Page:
different ways of seeing the same photograph

Gypsy man with dancing dogs, Seville

Gypsy man with dancing dogs, Seville

I took this photo in 2000 in Seville, Spain. I was wandering around with my camera and this scene (which is after all engineered to attract attention) caught my eye. I machine-gunned through half a roll of film on my Nikon N90s and gave the man some money, but less than he wanted.

When I took this photo, I wasn’t really thinking much about the narrative of the image. I was attracted to what seemed an instinctually “photogenic” or at least “photographable” event. As I snapped these photos, I was concerned with composition and exposure, not with context. If I had anything to say with these photographs, it was merely “this is novel — look at it.”

This photo usually gets a reaction when I am showing a collection of travel photographs. Ninety percent of the time, people react with a chuckle or a smile. People like dogs, and these dogs are cute in their brightly-colored clothing.

Occasionally, people have a much different reaction. They see this photograph as a document of animal cruelty, and/or as a stereotype of the Romani (Gypsy) people as beggars and buskers.

I think the first group (the majority of people who react affably to the photo) are experiencing the image as a fixed moment in time. Perhaps they imagine themselves happening upon this scene while on vacation, just as I did. The second group (the minority of people who are offended by this photo) are experiencing not only this instantaneous occurrence, but are also considering the experience not of the photographer, but of the subjects. They imagine what life is like either a.) for the dogs, forced to stand uncomfortably on hind legs for several hours each day, wearing costumes and a chain leash, or b.) for the elderly man, possibly the descendant of generations of buskers, standing in the sun for decades, exchanging dignity for the charity of amused tourists.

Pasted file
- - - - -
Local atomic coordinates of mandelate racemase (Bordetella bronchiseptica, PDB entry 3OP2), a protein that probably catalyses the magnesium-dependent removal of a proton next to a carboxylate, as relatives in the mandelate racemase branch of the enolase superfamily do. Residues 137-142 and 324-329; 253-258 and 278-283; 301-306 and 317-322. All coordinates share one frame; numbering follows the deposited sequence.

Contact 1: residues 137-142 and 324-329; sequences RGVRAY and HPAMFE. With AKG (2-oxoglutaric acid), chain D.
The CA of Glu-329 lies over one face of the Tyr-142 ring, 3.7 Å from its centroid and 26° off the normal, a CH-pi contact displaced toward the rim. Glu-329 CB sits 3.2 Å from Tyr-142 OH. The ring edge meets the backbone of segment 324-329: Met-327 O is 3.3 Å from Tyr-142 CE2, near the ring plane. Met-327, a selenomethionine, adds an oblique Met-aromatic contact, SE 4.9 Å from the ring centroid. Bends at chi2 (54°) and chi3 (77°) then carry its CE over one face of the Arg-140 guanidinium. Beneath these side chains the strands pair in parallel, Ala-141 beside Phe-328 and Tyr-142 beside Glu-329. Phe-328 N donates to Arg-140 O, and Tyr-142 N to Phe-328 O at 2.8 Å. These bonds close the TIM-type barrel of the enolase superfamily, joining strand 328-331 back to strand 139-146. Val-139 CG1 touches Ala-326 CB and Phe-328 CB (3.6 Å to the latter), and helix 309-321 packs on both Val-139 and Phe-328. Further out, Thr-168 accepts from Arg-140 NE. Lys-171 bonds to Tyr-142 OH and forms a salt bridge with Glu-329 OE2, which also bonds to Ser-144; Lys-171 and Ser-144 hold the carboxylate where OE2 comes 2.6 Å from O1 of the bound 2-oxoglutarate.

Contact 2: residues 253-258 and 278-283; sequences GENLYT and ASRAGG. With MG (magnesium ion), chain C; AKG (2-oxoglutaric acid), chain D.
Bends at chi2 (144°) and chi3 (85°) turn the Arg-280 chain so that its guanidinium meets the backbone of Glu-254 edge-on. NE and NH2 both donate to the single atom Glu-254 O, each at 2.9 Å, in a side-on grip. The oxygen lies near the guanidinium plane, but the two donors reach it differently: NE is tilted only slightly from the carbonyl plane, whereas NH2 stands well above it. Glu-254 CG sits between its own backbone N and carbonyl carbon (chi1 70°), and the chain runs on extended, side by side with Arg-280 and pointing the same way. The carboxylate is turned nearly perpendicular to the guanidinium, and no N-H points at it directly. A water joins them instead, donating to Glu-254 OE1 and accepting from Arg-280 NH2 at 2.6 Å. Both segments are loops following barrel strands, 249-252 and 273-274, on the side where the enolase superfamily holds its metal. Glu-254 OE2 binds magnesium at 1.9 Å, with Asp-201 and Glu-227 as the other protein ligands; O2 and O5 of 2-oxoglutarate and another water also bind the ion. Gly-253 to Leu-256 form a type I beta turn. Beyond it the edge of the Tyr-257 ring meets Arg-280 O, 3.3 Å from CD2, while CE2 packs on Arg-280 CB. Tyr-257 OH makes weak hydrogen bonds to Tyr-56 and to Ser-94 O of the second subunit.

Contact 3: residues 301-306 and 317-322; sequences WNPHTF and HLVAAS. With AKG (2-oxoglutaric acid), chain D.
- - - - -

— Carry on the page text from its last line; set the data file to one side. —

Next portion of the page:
The first reaction involves a degree of passivity — the photo is something to be seen, not something to think about. (Or you could say, this photograph does not demand thoughtful reflection.)

The second reaction requires some creative license and some presumptions. Being a creative and presumptuous person myself, I guess I am more gratified by the second interpretation — which makes the image simultaneously less pretty and more interesting.


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